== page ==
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I was a little surprised to see that median, for an even number of elements in a list, both in Home and CAS, returns the smaller element of the two middle elements of the ordered list, e.g.,

median({1,2,3,4}) returns 2.

But, as far as I know, the statistical convention is to return the arithmetic mean of the ordered, two middle elements, so what should be returned for the above example is 2.5 in Home, and 5/2 in CAS.
The two conventions exist. I prefer to return an element of the sequence, because it applies to any ordered sequence without requiring to be able to add two elements and divide an element by 2. It is also easier to implement.
Hi,
I am a math teacher. I know the fact that median can be found by arranging all the observations from lowest value to highest value and picking the middle one. So the first group is <= median and median < the second group.. So the Prime is OK but... why don't take the usually convention!
I will have to say at my students "Don't take your Prime to do the median" this is sad.
Marcel
In math classrooms in the United States, there is only one convention: the median of a dataset is the middle value if there is an odd number of values. If there is an even number of values, the median is the average of the two middle values.
I'm not aware of any other computer program, language, or calculator that defaults to the lower element. I just tested Mathematica, Matlab, R and Excel and they all return the average of the two central elements. In 10 minutes of googling I couldn't find one example where the author didn't just average the two central elements... I'm not saying you're wrong per se; but this will probably bork many things; silently and without error. Like spreadsheets.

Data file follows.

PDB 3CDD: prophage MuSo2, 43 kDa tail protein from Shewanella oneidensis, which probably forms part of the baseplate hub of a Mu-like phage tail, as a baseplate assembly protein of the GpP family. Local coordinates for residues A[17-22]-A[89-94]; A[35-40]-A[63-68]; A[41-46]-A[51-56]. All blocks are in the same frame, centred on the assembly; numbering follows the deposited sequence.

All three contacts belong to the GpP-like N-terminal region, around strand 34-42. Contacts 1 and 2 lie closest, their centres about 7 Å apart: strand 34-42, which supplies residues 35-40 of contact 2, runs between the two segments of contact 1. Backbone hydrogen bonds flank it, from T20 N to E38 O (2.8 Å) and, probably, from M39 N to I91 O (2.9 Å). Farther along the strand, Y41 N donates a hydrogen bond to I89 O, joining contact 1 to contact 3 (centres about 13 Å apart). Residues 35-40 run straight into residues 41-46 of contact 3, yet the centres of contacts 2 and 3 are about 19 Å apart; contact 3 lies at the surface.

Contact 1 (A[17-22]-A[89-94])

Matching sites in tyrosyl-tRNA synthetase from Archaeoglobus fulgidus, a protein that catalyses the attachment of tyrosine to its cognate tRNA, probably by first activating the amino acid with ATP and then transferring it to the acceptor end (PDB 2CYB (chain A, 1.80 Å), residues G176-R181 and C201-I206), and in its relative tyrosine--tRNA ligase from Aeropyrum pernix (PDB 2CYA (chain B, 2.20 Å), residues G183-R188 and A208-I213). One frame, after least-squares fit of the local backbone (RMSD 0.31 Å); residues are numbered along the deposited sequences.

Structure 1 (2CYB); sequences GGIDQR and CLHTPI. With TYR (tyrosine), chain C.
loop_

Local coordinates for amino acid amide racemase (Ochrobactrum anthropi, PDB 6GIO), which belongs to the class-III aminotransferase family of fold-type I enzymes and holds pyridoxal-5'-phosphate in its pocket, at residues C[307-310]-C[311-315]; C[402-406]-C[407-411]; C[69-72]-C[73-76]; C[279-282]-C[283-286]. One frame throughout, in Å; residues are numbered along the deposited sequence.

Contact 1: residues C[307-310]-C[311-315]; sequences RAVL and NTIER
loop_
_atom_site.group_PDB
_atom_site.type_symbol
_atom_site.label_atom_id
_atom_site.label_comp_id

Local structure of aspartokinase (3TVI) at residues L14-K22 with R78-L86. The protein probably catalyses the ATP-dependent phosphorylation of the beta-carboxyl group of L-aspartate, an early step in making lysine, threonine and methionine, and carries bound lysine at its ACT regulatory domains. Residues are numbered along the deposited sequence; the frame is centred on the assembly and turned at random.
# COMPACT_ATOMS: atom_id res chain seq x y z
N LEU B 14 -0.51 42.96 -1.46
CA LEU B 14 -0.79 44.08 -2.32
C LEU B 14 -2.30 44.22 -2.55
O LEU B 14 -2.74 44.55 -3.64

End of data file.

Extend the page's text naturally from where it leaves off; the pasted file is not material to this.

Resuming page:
I too am not aware of any software package that follow this method. Anyone ever encountered it?
(09-13-2014 08:25 PM)Marcel Wrote: [ -> ]Hi,
I am a math teacher. I know the fact that median can be found by arranging all the observations from lowest value to highest value and picking the middle one. So the first group is <= median and median < the second group.. So the Prime is OK but... why don't take the usually convention!
I will have to say at my students "Don't take your Prime to do the median" this is sad.
Marcel

Or simply have them type this once into the Define window via [Shift] [x t θ n]:

Name: med
Function: (median(M1)+median(tail(M1)))/2

From then on, they can use med() instead of median(), and get the expected answer.
Yes, this will do nicely (if the array or list is already sorted).

Otherwise: (median(M1)+median(tail(SORT(M1))))/2.
Wikipedia (French) tells
"Pour une liste ordonnée de 2N éléments, toute valeur comprise entre l'élément N et l'élément N+1 est une médiane;"
(evey value between element N and N+1 is a median if the list has 2N elements).
Wikipedia (English) "If there is an even number of observations, then there is no single middle value; the median is then usually defined to be the mean of the two middle values", observe the word "usually".
If you are using median to describe a statistical serie, using one definition or another is not important. Those who insist on the arithmetic mean definition are using medians for a different purpose, not related to statistics.
(09-14-2014 04:35 AM)Helge Gabert Wrote: [ -> ]Yes, this will do nicely (if the array or list is already sorted).

Otherwise: (median(M1)+median(tail(SORT(M1))))/2.

Yikes, I forgot that it might not be pre-sorted. Good catch!
BTW, I can easily add code to return the arit mean for the Prime (like I did for geogebra) but this will not extend to quartiles.
(09-14-2014 09:37 AM)parisse Wrote: [ -> ]BTW, I can easily add code to return the arit mean for the Prime (like I did for geogebra) but this will not extend to quartiles.

I've never seen a median of an even number of items defined as the smaller of them.

Are you using the linear time algorithm for the median and quartiles?

- Pauli
Much nicer to guarantee the median returning an element from the set for several applications I came across. OTOH, the algorithm given is clearly biased towards "lower" values .
(09-14-2014 09:51 AM)Paul Dale Wrote: [ -> ]Are you using the linear time algorithm for the median and quartiles?
No, it's O(n*ln(n)) where n=size(v), v is sorted first then v[(n-1)/2] (indices starting at 0 and /2 is integer division).
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